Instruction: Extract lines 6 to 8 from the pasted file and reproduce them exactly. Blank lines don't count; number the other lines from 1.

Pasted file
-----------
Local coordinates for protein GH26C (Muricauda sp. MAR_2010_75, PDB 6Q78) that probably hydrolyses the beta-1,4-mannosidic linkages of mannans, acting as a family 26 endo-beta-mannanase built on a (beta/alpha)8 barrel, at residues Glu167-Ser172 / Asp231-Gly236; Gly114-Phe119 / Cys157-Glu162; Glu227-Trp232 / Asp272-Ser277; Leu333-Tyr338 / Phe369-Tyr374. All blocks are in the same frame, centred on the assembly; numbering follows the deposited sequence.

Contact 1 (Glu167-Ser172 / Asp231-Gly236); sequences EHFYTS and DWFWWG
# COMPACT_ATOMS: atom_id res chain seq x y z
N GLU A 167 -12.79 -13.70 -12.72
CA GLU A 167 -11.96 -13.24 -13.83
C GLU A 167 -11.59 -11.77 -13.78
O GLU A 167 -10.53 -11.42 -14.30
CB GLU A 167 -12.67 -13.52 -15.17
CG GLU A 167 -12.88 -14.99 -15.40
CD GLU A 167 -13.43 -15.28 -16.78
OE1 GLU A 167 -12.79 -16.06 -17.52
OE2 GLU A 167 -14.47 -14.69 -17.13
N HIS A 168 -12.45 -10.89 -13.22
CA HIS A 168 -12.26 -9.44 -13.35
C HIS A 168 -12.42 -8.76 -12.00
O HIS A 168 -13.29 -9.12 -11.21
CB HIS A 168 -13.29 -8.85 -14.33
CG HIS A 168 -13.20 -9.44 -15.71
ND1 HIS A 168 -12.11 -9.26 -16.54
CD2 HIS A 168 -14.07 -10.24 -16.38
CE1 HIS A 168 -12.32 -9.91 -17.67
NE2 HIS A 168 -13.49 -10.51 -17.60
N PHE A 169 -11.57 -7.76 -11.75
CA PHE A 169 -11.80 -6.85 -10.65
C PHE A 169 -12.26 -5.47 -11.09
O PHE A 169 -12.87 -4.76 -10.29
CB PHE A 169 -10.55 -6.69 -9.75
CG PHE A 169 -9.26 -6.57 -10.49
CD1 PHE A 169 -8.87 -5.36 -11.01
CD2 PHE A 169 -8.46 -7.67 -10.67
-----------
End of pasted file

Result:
C GLU A 167 -11.59 -11.77 -13.78
O GLU A 167 -10.53 -11.42 -14.30
CB GLU A 167 -12.67 -13.52 -15.17